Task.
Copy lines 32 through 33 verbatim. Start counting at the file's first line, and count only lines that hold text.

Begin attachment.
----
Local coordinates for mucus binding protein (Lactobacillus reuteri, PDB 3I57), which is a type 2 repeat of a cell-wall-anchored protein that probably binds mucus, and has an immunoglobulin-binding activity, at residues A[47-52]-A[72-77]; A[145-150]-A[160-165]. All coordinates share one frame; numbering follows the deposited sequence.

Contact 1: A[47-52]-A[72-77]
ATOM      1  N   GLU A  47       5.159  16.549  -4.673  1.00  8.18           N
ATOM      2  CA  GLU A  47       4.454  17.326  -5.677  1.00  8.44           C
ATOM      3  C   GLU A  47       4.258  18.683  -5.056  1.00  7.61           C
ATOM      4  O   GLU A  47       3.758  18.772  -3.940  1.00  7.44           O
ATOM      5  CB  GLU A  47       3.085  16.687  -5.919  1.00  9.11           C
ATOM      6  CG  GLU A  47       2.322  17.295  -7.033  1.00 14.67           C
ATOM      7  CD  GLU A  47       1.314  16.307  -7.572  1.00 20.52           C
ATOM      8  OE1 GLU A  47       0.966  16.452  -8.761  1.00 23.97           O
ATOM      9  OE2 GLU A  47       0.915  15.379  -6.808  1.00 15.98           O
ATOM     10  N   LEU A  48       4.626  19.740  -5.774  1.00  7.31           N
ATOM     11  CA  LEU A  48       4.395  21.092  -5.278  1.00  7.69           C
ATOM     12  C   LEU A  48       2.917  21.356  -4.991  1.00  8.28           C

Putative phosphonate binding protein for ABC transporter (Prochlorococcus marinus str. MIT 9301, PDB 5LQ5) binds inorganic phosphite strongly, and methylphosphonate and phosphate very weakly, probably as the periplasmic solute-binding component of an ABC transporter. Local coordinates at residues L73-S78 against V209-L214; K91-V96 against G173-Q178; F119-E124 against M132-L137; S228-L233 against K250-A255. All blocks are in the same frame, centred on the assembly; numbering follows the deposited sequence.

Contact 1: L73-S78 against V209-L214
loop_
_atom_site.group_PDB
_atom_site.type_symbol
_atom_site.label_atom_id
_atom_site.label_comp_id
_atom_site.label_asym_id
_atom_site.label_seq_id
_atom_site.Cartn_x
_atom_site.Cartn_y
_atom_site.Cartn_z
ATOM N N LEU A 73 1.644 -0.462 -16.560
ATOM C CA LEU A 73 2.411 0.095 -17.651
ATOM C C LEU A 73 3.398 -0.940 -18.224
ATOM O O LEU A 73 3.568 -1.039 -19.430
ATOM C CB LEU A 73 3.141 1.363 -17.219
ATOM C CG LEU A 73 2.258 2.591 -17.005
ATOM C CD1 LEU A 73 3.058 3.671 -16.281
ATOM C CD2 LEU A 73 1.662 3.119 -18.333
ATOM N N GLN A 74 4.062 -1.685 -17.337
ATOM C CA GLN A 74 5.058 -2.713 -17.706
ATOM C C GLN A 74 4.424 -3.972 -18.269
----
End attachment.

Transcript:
ATOM C CG LEU A 73 2.258 2.591 -17.005
ATOM C CD1 LEU A 73 3.058 3.671 -16.281